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Local markets and garden centers prepare to open amid virus concerns

Local markets and garden centers prepare to open amid virus concerns



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Businesses across the state are worried about the impact of COVID-19, including ones considered “essential” — like farmers’ markets and garden centers. 

Last week Gov. Ned Lamont released a list of essential businesses that could stay open while all others are forced to close, operate remotely, or in the case of restaurants, offer only takeout and pickup. 

Grocery stores are considered essential, as well as farmers’ markets.

“Farm stores and farmers’ markets offer consumers a retail option that is essential to keeping fresh, local food accessible,” said state Department of Agriculture Commissioner Bryan P. Hurlburt.

Farmer Joe DeFrancesco said he delayed the opening of his Wallingford market by a few weeks to see what coronavirus-related regulations might emerge. He wanted to avoid opening and then being forced to quickly shut down. 

His team at Farmer Joe’s Gardens is working on a menu of offerings on the website so people can call in orders for pick-up, including curbside.

“I want everyone to have food, I want everyone to have healthy food and local food,” he said.

The market will have flowers and vegetables to plant, plus produce and jarred vegetables. It also sells other grocery items like milk, eggs, cheese, yogurt, granola, bread, pies and ground beef. Everything is Connecticut-made.

DeFrancesco said he’s not too worried about how his farm stand will do when it opens April 1. 

However, he’s already seen an impact on the wholesale side of his business. 

“Sales are down 50 percent on Easter plants and spring flowers that go out to grocery stores, garden centers and stuff like that,” DeFrancesco said. 

The plants were selling well up until the virus started in the state. Now, it seems all businesses are in limbo, he said. 

This time of year, DeFrancesco is busy preparing for opening and planting crops to be harvested later. He’s worried about the coronavirus, but it’s not his only concern. 

“...I’m as busy as ever,” he said. 

Before Winterberry Gardens’ retail center opens, Chief Financial Office Bryan Stolz said the team is working on creating an online inventory so customers can order over the phone. 

The garden center is planning to have curbside pickup and delivery.

“We are here, we’re open and we are doing everything in our power to make sure that their interactions with us are low risk,” Stolz said. 

Stolz said the Southington business is working to adapt. Seventy-five percent of the office staff is working from home and some in-person shifts have been staggered. Safety practices have been increased. 

At Lyman Orchards in Middlefield, the Apple Barrel grocery store is making adjustments in sanitation practices, staff and even stock. 

In an effort to give people a one-stop-shop for all their grocery needs, owner John Lyman said they’ve added meat and are working to get paper products.

“We’re trying to provide all the products people need,” Lyman said. “The core products that fall in line with eating healthy and staying healthy to hopefully avoid getting the virus.”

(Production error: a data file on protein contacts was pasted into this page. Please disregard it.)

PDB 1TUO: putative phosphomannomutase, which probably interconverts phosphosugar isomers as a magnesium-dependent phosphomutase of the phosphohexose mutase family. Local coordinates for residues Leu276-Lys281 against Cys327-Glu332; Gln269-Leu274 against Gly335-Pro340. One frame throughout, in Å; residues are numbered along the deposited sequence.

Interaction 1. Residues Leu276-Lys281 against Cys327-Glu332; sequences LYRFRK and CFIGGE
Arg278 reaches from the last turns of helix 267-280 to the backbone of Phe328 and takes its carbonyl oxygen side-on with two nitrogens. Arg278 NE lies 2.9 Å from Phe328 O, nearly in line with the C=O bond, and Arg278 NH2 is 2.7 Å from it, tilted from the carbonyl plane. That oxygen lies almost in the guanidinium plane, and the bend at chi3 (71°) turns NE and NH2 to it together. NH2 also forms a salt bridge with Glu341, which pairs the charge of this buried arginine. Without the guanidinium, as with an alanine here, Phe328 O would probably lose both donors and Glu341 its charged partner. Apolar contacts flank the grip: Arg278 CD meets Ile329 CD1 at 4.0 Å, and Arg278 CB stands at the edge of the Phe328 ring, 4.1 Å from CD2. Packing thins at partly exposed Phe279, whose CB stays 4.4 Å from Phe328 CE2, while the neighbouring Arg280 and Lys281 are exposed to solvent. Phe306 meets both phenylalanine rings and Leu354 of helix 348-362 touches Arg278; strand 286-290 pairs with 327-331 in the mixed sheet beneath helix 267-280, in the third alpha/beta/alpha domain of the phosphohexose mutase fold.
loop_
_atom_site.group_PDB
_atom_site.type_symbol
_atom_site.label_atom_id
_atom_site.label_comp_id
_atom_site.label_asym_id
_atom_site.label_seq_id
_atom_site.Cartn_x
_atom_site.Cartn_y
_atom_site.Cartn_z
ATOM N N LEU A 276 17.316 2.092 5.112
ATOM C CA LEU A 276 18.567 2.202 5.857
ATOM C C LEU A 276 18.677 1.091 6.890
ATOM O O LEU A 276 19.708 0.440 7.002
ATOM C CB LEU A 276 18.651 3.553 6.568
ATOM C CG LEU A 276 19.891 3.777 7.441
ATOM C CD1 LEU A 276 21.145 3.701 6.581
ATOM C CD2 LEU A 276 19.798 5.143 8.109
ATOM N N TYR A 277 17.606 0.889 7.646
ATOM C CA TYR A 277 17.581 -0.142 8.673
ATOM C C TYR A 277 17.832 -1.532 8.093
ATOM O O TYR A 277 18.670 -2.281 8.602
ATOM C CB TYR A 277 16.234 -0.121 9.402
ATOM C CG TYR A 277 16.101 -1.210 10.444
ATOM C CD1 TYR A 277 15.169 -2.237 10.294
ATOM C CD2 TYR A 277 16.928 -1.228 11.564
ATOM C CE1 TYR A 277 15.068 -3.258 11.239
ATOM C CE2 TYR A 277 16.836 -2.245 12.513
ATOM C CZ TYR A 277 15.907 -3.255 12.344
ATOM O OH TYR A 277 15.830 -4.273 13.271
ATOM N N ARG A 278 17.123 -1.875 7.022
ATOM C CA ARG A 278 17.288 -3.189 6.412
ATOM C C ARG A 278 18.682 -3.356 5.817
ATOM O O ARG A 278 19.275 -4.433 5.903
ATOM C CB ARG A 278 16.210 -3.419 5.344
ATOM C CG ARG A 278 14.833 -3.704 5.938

Inside, the deli is making more to-go meals. 

Many parts of the business are still able to operate under the governor’s mandate. Lyman has workers in the orchards getting ready for an early season, and will have reduced staff keeping the golf courses running, making pies and operating the market.

However, like every business, expenses are being tightened and some planned investments may be postponed. 

“We are concerned, as every business is right now, in terms of how long this can go on,” Lyman said. “It is having an impact on our topline, despite the fact we’re open.”

Lyman does not expect pick-you-own, which starts in June, to be affected. However, his team has begun thinking of possible ways to change how customers enter the fields to limit crowding.

Roger’s Orchards in Southington decided to close both retail stores early on, then a few days later reopened for pickup only. 

Customers can call in an order and then pick it up curbside at the Shuttle Meadow location, 336 Longbottom Road.

Sales Room Manager Victoria Germano said so far it’s going well. The store offers nine varieties of apples, cider, cider donuts, local eggs, milk, bread and limited produce. 

The frozen chicken pot pies and bread from Albert’s Bakery have been popular, she said. 

The staff has been regularly sanitizing the sales room, doing extra handwashing and using hand sanitizer.

Besides fresh, local food, these businesses can offer patrons a “breather,” or just a chance to be outside and in some cases watch farm animals.

Lyman is hopeful that the virus outbreak emc will strengthen local communities. Instead of traveling far from home for entertainment, they may rely more on what’s offered locally. 

“We might find people this summer staying closer to home and doing things around more locally,” Lyman said. 

Stolz hopes the situation may inspire more people to start a garden. And he welcomes anyone to come by the store in Southington just to walk around. 

“It is 100 percent outdoors so it's a nice safe place for people,” he said. 

bwright@record-journal.com203-317-2316Twitter: @baileyfaywright


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